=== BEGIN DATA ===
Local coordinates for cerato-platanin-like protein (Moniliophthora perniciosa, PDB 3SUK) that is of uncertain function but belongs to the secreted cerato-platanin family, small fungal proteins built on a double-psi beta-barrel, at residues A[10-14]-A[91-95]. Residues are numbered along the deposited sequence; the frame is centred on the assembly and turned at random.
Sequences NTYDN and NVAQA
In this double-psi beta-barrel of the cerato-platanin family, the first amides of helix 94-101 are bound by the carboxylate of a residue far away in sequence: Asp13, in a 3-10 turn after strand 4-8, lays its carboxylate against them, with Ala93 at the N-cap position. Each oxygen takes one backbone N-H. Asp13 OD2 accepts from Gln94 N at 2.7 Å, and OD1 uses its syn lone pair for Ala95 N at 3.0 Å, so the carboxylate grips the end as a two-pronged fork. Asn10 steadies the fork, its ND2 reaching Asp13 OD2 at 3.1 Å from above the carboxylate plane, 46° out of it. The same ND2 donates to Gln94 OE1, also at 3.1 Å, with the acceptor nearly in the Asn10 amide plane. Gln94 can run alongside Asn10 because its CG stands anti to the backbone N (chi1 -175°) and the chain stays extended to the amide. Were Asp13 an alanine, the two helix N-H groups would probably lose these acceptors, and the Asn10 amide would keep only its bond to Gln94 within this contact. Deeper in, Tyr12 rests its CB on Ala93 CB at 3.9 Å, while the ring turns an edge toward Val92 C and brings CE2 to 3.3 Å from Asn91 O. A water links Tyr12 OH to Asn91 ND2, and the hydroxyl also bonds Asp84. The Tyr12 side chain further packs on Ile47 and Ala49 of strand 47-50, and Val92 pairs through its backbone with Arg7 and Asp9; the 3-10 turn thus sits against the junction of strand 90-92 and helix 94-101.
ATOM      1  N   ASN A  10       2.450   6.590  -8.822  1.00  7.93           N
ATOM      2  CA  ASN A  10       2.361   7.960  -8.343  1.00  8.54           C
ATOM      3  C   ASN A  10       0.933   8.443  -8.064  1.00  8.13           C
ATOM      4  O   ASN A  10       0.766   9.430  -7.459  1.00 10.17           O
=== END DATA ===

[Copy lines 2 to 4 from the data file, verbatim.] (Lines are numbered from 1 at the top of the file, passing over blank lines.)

Sequences NTYDN and NVAQA
In this double-psi beta-barrel of the cerato-platanin family, the first amides of helix 94-101 are bound by the carboxylate of a residue far away in sequence: Asp13, in a 3-10 turn after strand 4-8, lays its carboxylate against them, with Ala93 at the N-cap position. Each oxygen takes one backbone N-H. Asp13 OD2 accepts from Gln94 N at 2.7 Å, and OD1 uses its syn lone pair for Ala95 N at 3.0 Å, so the carboxylate grips the end as a two-pronged fork. Asn10 steadies the fork, its ND2 reaching Asp13 OD2 at 3.1 Å from above the carboxylate plane, 46° out of it. The same ND2 donates to Gln94 OE1, also at 3.1 Å, with the acceptor nearly in the Asn10 amide plane. Gln94 can run alongside Asn10 because its CG stands anti to the backbone N (chi1 -175°) and the chain stays extended to the amide. Were Asp13 an alanine, the two helix N-H groups would probably lose these acceptors, and the Asn10 amide would keep only its bond to Gln94 within this contact. Deeper in, Tyr12 rests its CB on Ala93 CB at 3.9 Å, while the ring turns an edge toward Val92 C and brings CE2 to 3.3 Å from Asn91 O. A water links Tyr12 OH to Asn91 ND2, and the hydroxyl also bonds Asp84. The Tyr12 side chain further packs on Ile47 and Ala49 of strand 47-50, and Val92 pairs through its backbone with Arg7 and Asp9; the 3-10 turn thus sits against the junction of strand 90-92 and helix 94-101.
ATOM      1  N   ASN A  10       2.450   6.590  -8.822  1.00  7.93           N